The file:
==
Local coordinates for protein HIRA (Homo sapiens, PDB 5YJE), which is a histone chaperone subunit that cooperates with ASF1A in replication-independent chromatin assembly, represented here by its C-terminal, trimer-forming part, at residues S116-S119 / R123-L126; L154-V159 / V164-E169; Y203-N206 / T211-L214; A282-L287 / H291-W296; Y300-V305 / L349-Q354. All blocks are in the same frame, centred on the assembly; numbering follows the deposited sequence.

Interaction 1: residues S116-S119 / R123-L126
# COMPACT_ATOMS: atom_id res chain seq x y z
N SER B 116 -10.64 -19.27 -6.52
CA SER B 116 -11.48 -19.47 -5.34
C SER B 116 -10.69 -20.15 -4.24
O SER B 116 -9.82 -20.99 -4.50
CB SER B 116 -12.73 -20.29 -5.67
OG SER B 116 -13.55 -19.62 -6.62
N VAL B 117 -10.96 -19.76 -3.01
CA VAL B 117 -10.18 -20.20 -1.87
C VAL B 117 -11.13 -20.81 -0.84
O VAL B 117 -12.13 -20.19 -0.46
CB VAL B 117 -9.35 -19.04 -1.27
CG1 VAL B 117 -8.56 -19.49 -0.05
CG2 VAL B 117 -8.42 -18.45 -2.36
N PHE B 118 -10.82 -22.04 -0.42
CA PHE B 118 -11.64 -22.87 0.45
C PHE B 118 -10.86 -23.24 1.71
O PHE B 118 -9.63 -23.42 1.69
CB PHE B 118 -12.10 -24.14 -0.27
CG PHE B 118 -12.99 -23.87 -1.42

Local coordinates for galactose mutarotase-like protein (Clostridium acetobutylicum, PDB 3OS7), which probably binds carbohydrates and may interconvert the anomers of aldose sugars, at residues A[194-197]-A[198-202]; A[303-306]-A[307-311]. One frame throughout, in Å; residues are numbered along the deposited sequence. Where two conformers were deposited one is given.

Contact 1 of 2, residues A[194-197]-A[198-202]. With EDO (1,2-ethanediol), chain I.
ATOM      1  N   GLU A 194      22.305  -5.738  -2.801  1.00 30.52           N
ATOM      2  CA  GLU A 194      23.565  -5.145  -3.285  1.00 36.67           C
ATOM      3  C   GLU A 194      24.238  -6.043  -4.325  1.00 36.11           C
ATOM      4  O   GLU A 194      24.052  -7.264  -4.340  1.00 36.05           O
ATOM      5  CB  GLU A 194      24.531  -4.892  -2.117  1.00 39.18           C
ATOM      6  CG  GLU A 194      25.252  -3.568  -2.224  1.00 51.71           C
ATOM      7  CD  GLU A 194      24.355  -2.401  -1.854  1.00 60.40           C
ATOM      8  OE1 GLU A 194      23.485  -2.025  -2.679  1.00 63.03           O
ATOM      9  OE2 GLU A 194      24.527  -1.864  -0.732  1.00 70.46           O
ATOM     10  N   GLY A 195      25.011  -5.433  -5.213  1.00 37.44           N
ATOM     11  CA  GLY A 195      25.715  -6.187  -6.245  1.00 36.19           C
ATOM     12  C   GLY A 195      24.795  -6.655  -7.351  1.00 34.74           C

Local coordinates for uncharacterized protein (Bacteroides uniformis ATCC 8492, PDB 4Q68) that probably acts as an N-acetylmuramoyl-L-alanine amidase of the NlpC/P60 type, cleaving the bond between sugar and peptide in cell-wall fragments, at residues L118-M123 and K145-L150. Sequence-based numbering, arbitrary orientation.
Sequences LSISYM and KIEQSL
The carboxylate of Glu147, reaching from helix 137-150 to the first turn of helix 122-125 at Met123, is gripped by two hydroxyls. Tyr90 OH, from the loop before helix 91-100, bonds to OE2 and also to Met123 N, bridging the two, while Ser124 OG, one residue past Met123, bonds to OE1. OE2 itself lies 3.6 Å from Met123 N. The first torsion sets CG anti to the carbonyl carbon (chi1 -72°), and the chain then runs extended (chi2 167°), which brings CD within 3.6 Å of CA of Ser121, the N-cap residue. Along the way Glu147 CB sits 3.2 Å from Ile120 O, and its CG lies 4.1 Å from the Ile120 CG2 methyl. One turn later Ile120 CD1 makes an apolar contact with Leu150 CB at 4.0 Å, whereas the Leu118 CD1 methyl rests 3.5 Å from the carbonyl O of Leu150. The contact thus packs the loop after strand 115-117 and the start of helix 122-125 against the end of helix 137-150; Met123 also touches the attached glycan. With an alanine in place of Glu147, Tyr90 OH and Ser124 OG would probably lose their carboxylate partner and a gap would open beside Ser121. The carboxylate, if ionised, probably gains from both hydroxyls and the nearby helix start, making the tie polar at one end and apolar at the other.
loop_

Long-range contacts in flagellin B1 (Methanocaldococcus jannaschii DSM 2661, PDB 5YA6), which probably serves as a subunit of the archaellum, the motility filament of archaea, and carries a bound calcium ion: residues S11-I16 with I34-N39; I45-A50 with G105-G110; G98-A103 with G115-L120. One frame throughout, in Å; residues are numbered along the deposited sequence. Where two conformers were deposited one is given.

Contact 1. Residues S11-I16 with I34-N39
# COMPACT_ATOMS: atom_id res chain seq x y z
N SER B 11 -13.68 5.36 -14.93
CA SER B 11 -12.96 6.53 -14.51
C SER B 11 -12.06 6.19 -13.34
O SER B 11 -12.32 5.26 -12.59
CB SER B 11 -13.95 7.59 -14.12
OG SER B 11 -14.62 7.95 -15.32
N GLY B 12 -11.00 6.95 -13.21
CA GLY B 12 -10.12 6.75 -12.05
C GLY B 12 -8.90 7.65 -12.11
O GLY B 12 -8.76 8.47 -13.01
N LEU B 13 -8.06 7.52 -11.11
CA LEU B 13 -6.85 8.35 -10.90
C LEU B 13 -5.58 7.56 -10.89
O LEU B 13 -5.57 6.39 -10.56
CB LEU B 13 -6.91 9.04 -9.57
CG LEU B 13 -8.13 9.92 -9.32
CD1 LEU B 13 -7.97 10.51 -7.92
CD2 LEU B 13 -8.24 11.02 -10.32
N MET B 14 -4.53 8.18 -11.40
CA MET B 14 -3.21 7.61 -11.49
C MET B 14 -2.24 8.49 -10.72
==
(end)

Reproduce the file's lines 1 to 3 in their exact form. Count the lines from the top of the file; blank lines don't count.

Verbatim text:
Local coordinates for protein HIRA (Homo sapiens, PDB 5YJE), which is a histone chaperone subunit that cooperates with ASF1A in replication-independent chromatin assembly, represented here by its C-terminal, trimer-forming part, at residues S116-S119 / R123-L126; L154-V159 / V164-E169; Y203-N206 / T211-L214; A282-L287 / H291-W296; Y300-V305 / L349-Q354. All blocks are in the same frame, centred on the assembly; numbering follows the deposited sequence.

Interaction 1: residues S116-S119 / R123-L126
# COMPACT_ATOMS: atom_id res chain seq x y z